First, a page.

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MRF-Based Edge-Directed Interpolation

MRF-Based Edge-Directed Interpolation

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MRF-Based Edge-Directed Interpolation

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  1. MRF-Based Edge-Directed Interpolation Min Li and Truong Nguyen Digital Video Processing lab., ECE Dept., University of California, San Diego

  2. Outline • The spatial interpolation problem: applications and challenges • MRF-based edge-directed interpolation method • Concepts in MRF models • Two-dimensional Discontinuity-Adaptive Smoothness (DAS) constraint • The proposed MRF model • Applications in spatial interpolation • Simulation results • Conclusions and future work

  3. Application Scenario The Spatial Interpolation Problem Definition

  4. Flow Diagram MRF model Formulation of the 2-D DAS constraint U(ω) MAP The application in spatial interpolation Implementation & Simulation results

  5. MRF Model In MRF model, an image is regarded as a 2-D random field on a 2-D lattice. Furthermore, in this random field, there are [Stan Z. Li, 2001] S.Z. Li, Markov Random Field Modeling in Image Analysis, Springer-Verlag,2001. [Geman&Geman, 1984] S. Geman and D. Geman,``Stochastic Relaxation, Gibbs distribution, and the Bayesian restoration of images”,vol.6,no.6,pp. 721—741,Nov. 1984.

  6. Concepts in an MRF Model Cliques Neighborhood structure Potential and energy functions:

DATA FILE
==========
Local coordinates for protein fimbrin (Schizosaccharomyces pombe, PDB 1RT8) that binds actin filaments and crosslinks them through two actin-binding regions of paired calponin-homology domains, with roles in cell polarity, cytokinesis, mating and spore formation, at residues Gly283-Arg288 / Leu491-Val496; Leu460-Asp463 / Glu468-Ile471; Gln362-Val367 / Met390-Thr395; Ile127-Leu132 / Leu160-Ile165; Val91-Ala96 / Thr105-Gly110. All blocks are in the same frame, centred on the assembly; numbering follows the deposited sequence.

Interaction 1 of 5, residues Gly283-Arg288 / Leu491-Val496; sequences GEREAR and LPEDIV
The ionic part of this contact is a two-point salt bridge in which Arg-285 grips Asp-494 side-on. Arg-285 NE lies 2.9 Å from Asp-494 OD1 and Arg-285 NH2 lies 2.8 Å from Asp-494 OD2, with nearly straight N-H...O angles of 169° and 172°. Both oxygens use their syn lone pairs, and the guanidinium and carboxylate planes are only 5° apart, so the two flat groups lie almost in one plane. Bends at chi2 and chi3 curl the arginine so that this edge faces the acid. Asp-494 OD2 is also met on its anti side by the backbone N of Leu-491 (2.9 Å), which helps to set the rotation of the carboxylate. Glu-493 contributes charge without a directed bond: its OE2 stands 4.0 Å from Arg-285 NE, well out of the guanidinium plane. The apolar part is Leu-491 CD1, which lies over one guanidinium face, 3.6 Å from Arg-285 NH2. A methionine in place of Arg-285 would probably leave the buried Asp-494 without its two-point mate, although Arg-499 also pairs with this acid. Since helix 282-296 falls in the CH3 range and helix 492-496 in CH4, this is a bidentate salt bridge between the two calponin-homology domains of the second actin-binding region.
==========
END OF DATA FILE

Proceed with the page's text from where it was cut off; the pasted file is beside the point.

7. MAP-MRF Formulation The interpolation problem can be stated as the interpolation of the high resolution image given the available low resolution data. The Maximum A Posteriori (MAP) solution corresponds to the minimal energy state of the high resolution image if it is modeled as an MRF.

  8. 1-DDAS Discontinuity features are related to large intensity variations, of which the potentials are bounded. [Stan Z. Li,1995] S. Z. Li,``On discontinuity-adaptive smoothness priors in computer vision”, IEEE Trans. on Pattern and Machine Intelligencevol.17,no.6, pp.576—586,June 1995.

  9. Formulation of 2-D DAS Constraint : bounded energy in each direction where : direction weights, between 0 and 1

  10. 2-D DAS: Direction Weights Calculation

  11. An Example of Direction Weights magnitude Weights of the central Pixel is calculated row col. Edge pixel Weights in sixteen discrete directions

  12. Implementation A Interpolation initialization (bilinear, spline, etc.) B Candidate set propose Pixel from low res. image 7x7 local window (16 discrete directions) Pixel to be interpolated Example pixel D Iteratively, I. New candidate propose II. Local energy change calculation. III. Updating the interpolation results based on energy difference. C Local energy calculation I. under 2-D DAS constraint. II. Using direction weights.